Lopez, who had been dropped by her record company before joining "American Idol," scored her biggest single ever with "On the Floor", launched a fashion line, got her own Latin music talent show, multiple endorsement deals and a world tour. This week Lopez topped the annual Forbes list of the world's 100 most powerful celebrities.

Tyler, 64, has won new fans, written a book and pulled Aerosmith back from the verge of an acrimonious break-up and into the recording studio for the band's first album of original material since 2001.

"Tyler probably opened the door in a huge way because he is a rock legend. I think a lot of people were surprised that someone of his stature would do it," said Parker.

Also in 2011 came "The Voice," which has proven to be one of the few ratings winners for NBC. Yet, last year's champion Javier Colon and runner-up Dia Frampton didn't even crack the Billboard top 100 with their debut albums.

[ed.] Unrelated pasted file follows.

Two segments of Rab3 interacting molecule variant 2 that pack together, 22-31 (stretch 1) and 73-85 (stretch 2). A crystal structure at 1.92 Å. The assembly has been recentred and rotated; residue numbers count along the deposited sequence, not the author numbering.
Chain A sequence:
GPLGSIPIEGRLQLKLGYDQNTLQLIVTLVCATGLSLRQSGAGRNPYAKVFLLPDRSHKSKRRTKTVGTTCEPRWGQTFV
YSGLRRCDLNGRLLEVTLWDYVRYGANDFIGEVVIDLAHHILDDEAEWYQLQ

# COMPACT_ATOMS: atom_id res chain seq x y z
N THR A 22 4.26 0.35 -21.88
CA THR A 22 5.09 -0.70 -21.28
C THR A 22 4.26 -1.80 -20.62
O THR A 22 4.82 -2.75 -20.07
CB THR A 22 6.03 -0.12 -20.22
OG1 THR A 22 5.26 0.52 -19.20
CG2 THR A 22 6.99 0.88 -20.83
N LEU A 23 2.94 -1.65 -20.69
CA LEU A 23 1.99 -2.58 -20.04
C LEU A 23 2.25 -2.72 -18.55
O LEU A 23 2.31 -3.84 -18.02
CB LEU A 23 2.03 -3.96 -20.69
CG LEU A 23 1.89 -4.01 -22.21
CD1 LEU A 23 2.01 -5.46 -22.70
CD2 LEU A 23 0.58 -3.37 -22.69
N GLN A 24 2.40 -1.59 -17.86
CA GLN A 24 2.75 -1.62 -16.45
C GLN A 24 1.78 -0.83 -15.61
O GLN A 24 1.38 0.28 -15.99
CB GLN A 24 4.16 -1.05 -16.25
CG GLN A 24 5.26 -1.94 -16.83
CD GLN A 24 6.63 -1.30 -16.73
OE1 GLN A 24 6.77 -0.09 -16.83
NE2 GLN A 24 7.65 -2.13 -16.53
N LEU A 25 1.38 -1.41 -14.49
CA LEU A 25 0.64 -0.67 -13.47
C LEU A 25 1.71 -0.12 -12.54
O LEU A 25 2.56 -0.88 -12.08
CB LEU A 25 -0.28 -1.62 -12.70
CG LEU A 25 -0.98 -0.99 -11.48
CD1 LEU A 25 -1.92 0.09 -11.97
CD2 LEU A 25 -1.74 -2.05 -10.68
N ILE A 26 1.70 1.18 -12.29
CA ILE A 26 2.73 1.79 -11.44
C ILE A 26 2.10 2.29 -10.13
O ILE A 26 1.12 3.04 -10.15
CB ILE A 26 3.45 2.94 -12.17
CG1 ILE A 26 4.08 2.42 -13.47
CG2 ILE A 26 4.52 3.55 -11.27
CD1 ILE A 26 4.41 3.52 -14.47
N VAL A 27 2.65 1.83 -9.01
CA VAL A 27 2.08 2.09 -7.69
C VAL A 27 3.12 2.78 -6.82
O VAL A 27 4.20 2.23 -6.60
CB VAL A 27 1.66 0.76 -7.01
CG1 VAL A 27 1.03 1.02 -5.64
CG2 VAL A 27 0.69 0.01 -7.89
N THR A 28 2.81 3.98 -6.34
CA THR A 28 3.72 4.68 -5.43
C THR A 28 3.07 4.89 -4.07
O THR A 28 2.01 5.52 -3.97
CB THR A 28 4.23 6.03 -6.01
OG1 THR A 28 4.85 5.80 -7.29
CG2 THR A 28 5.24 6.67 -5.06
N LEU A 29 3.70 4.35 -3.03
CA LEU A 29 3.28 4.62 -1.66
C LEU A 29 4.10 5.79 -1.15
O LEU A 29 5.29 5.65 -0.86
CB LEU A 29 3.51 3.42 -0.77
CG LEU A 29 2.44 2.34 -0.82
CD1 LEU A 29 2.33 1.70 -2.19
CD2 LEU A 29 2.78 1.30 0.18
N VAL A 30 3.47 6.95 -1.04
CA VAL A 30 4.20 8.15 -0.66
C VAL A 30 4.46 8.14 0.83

Moreover, while the show has been an NBC bright spot, it failed to challenge "American Idol" for overall viewers this year as strongly as some industry experts had predicted. About 15 million viewers tuned in for "The Voice" on average this year, compared to more than 19 million for "Idol".

The stars of "The Voice," however, fared better. Judges Aguilera and Maroon 5 frontman Adam Levine had one of the world's biggest selling singles of 2011 with "Moves Like Jagger" which they first performed on the show. Country artist Shelton has seen his mainstream star soar since he joined "The Voice."

Jermaine Paul, last week's winner of the second season of "The Voice" has yet to produce an album. His cover version of "I Believe I Can Fly" fared well oniTunes the day after his win, but it was a blip compared to Maroon 5's "Payphone" single with rapper Wiz Khalifa, which debuted on "The Voice" in April.

Now entering the fray are Spears and Stern, who were hired by Cowell in a bid to produce bigger ratings for their respective shows: "X Factor" which returns in Fall 2012 and "America's Got Talent" which debuted this week.